When Should ART Be Considered? To the best of our knowledge, no studies have been conducted to address this question. In our study, as body contours changed (−2 cm to 2 cm), the dose delivered to the normal tissues did not cross the tolerance limit. However, the dosimetric parameters and gamma index analysis yielded consistent results for target coverage. With the use of 6-MV photon energy, the plan became unacceptable if the body contour was either contracted by 1 cm or more or expanded by 1.5 cm or more. However, with 10-MV or 15-MV photon energies, a contraction by 1.5 cm or expansion by 2.0 cm made the plan unacceptable. Therefore, ART should be considered if the depth of body contour becomes smaller than 1.5 cm or larger than 2.0 cm. Changes beyond these values could affect the target coverage and cause a failure in the gamma index analysis. The depth of body contour could be measured by acquiring in-room kV or MV cone-beam CT (CBCT) images or by simply measuring the source-to-skin distance (SSD) according to the equipment of each institution. However, when using only SSD, several factors should be considered, such as patient positioning and immobilization.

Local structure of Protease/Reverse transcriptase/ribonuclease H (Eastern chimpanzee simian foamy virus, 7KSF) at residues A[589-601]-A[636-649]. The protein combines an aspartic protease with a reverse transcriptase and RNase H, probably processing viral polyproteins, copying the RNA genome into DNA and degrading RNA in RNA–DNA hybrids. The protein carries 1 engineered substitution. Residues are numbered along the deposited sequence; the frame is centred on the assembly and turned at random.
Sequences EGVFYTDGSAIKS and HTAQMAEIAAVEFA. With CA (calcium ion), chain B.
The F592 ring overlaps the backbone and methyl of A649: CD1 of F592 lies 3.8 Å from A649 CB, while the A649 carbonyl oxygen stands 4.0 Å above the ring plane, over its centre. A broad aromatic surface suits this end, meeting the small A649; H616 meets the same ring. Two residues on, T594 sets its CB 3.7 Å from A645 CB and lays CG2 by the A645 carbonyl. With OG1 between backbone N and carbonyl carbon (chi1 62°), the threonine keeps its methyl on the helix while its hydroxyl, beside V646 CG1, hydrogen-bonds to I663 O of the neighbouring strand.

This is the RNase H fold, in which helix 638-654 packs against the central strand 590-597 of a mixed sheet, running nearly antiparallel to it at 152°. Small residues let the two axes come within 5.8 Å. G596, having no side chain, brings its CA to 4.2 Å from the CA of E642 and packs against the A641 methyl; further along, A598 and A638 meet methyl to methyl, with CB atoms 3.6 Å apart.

What Is the Optimal Photon Energy for Prostate Cancer Patients? Several studies have reported better dosimetric distribution with 10-MV plans compared to 6-MV plans for IMRT and VMAT [28, 29]. Plans with 15-MV have little advantage over the 10-MV plans but may carry an increased risk of neutron contamination [29, 30]. Our results demonstrate that the 10-MV plans are better than the 6-MV plans. The 10-MV plans resulted in smaller dose differences as the body contour or WT changed, compared to the 6-MV plans. However, since the differences between the 10-MV and 15-MV plans were relatively small and the risk of neutron contamination increased for the higher energy doses, to use the 10-MV photon beams for IMRT of prostate cancer is recommended.